Zoe Odlin-Platz started working at the city of Portland’s needle exchange program on the cusp of the heroin epidemic, in 2010. Since then, use of opioids has spiraled into an epidemic that seems to be getting progressively worse: Through the first nine months of this year 286 people have died, surpassing the record number of deaths for all of 2015.

Every year, more people come into the clinic than the year before, addicted to opioids, usually heroin or a heroin/fentanyl combination.

Odlin-Platz, 33, said she has met dozens of people who have subsequently died of drug overdoses – about 10 were friends she’s known from the recovery community. All it takes is one relapse to put former users once again in danger of dying from the powerful opioids.

“I’m really tired of going to funerals,” Odlin-Platz said. “It’s really sad to watch. It never gets any easier to hear that someone you know has died.”

The needle exchange provides clean needles for intravenous drug users in order to prevent the spread of infectious diseases, such as AIDS and hepatitis.

From about 400 enrollees in 2009, the program has more than doubled, to about 900 current enrollees.

Now, the exchange also distributes naloxone, an overdose antidote.

As the opioid crisis has deepened, the importance of the needle exchange in keeping people healthy has ballooned, Odlin-Platz said. The societal problems caused by the crisis can seem overwhelming, but the needle exchange plays a role in preventing the epidemic from also increasing the number of other diseases.

People who come to the needle exchange also have access to the free health clinic, which is at the same location on India Street on the Portland peninsula, and the sexually-transmitted diseases clinic, also at the same site.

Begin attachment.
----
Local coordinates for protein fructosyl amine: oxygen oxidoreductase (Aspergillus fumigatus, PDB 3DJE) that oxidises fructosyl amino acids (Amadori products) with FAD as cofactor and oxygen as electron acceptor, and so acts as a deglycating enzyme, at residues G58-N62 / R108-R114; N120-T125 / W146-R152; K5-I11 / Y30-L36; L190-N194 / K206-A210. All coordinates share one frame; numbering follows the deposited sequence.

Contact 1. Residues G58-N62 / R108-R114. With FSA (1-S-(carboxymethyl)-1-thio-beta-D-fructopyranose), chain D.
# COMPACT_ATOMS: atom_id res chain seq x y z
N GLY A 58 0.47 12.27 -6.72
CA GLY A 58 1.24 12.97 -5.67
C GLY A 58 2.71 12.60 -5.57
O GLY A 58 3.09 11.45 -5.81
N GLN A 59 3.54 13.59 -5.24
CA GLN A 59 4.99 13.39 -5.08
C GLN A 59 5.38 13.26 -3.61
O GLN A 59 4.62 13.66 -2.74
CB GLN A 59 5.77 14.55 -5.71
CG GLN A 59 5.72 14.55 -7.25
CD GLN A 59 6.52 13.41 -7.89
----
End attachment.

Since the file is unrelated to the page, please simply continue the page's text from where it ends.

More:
Odlin-Platz, a Portland native, said soon after she began working for the clinic, she connected with the clients.

“I just really fell in love with working with the clients and provide services that they otherwise wouldn’t have access to,” she said. “They are always so appreciative and grateful.”

But she said because Maine’s health care system lacks treatment options for those without health insurance, the job can be frustrating at times. Many of the people using the needle exchange don’t have insurance.

“I’m sick of people telling me they want help and the first question I have to ask them is if they have insurance,” Odlin-Platz said.

Odlin-Platz said she has also become involved in community groups to explain the role of the needle exchange and to debunk the common misconception that such programs encourage drug use.

“We are accepted a lot more in the community than when I first started,” she said.

Dr. Caroline Teschke, director of the India Street clinic, said Odlin-Platz started working at the front desk. But Teschke said she quickly realized Odlin-Platz had talent, despite having never worked in the health care field.

“I realized I could throw anything at her and she would pick it up,” Teschke said. “She’s an example of someone who has earned all of the recognition that she’s ever gotten.”

Teschke said everyone seems to know Odlin-Platz, and she has been instrumental in improving the reputation of the needle exchange in Portland.

“People will walk in the door and say, ‘I’m in trouble. I need Zoe,’ ” Teschke said. “I’m hugely proud of her.”

Mainers to be thankful for

Comments are not available on this story.

filed under: